One of the U.S. educational challenges of today is meeting the educational needs of the English language learners. This growing diverse population of English learners has to simultaneously learn to build their English language proficiency and the content area within their grade level standard. This makes it a double challenge for them and their teachers. After observing a lesson based on a video simulation of a classroom, I will discuss five components: comprehensible input, ongoing specific and immediate feedback, grouping structures and techniques, building background and vocabulary development and student engagement that were integrated into the lesson. I will then discuss what methods and techniques should be utilized when teaching English learners. I will close by sharing my thought about what I liked and felt could have been done difference. The delivery of a lessons and how the language objectives are deliver is significant in choosing strategies for the ELL. First I will reflex on at comprehensible input. ELL must be provided comprehensible input. Linguistic is required by understanding and hearing messages that are somewhat above their current English language for the ELL students (Haynes, 1998). In the virtual classroom the teacher did a wonderful job at controlling her tone and pace of speech. She spoke clearly and gave direct directions. Her body language and gestures and pronunciation were clear to the class. Next I’ll focus on feedback. In a report from Hill and Flynn (2008) it stated “when teaching ELLs it is particularly important to ensure that your feedback is comprehensible, useful, and relevant” (p. 31). In the video virtual classroom the teacher gave immediate feedback when she did the book review. By asking questions about what had happen she let the student know with positive praise he was correct with his response. Third, I will reflex on grouping structures and techniques. Grouping structures and techniques that...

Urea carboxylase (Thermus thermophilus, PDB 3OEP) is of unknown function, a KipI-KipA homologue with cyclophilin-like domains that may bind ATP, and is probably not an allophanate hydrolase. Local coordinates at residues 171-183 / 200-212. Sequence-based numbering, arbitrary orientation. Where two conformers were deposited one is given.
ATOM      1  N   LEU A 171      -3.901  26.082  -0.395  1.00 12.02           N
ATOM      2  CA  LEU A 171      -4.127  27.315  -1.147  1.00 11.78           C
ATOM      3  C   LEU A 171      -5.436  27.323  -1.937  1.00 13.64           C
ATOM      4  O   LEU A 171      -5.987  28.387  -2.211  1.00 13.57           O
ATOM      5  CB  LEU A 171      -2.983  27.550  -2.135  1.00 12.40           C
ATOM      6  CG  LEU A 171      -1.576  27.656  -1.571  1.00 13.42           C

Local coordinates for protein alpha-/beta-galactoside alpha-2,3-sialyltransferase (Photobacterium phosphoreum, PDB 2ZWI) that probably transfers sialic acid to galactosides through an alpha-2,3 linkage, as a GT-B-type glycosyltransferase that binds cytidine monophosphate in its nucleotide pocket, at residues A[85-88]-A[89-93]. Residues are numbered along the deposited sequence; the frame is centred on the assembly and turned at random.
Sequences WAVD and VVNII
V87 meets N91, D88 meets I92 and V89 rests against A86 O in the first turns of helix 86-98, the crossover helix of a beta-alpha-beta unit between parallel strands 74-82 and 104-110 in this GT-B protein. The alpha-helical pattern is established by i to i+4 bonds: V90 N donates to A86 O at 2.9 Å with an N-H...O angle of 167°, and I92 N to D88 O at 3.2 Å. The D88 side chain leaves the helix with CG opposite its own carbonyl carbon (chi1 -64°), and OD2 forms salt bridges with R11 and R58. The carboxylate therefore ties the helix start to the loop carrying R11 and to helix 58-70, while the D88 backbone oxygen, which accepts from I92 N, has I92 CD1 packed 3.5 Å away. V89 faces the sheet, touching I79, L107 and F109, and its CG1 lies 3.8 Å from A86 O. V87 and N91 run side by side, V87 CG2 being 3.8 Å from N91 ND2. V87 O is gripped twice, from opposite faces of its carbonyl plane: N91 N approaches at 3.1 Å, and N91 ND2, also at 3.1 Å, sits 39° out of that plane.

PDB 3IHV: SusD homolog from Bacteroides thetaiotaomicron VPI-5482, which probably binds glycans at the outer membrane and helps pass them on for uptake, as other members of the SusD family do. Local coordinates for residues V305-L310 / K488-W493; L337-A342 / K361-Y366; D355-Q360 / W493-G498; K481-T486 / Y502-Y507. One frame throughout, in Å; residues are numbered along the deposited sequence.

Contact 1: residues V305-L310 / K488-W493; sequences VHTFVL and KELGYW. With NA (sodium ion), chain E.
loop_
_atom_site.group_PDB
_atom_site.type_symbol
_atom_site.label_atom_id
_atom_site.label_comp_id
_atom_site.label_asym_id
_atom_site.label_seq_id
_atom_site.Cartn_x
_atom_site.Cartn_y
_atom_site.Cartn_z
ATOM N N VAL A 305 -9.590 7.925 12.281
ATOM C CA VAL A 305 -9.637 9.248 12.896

References: Echevarina, J., Vogt, M., & Scott, D. (2013). Making content comprehesbie for english learners: the slop model. (Ex: 4th ed.). Allyn con& Ba. DOI: www.mygcu.edu
Haynes, J. (1998). Seven teaching strategies for classroom teacher of ells. Retrieved from www.everythingESL.net
Hill, J.D., & Flynn, K.M. (2006). Classroom instruction that works with English language learner. Alexandria, Virginia: Association for Supervision and Curriculum Development.
Mustafa, A. (1993). Grouping in the ells classroom. Retrieved from http://www.melta.org.my/ET/2002/wp03.htm
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